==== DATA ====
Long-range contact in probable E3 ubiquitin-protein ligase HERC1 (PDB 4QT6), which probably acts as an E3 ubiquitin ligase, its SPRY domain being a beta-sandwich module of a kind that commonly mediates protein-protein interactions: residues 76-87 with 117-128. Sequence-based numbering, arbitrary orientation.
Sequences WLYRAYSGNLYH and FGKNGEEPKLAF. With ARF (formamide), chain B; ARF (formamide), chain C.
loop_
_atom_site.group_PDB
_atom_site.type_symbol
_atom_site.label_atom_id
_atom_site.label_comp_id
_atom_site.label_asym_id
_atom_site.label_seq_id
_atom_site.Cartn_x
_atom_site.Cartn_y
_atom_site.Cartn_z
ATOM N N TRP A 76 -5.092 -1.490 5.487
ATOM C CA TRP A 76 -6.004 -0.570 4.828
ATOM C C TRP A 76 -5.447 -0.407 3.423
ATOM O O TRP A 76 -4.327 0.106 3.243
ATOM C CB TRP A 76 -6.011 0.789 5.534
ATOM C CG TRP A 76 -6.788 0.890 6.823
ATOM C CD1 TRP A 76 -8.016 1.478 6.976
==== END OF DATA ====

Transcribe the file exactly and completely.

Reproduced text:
Long-range contact in probable E3 ubiquitin-protein ligase HERC1 (PDB 4QT6), which probably acts as an E3 ubiquitin ligase, its SPRY domain being a beta-sandwich module of a kind that commonly mediates protein-protein interactions: residues 76-87 with 117-128. Sequence-based numbering, arbitrary orientation.
Sequences WLYRAYSGNLYH and FGKNGEEPKLAF. With ARF (formamide), chain B; ARF (formamide), chain C.
loop_
_atom_site.group_PDB
_atom_site.type_symbol
_atom_site.label_atom_id
_atom_site.label_comp_id
_atom_site.label_asym_id
_atom_site.label_seq_id
_atom_site.Cartn_x
_atom_site.Cartn_y
_atom_site.Cartn_z
ATOM N N TRP A 76 -5.092 -1.490 5.487
ATOM C CA TRP A 76 -6.004 -0.570 4.828
ATOM C C TRP A 76 -5.447 -0.407 3.423
ATOM O O TRP A 76 -4.327 0.106 3.243
ATOM C CB TRP A 76 -6.011 0.789 5.534
ATOM C CG TRP A 76 -6.788 0.890 6.823
ATOM C CD1 TRP A 76 -8.016 1.478 6.976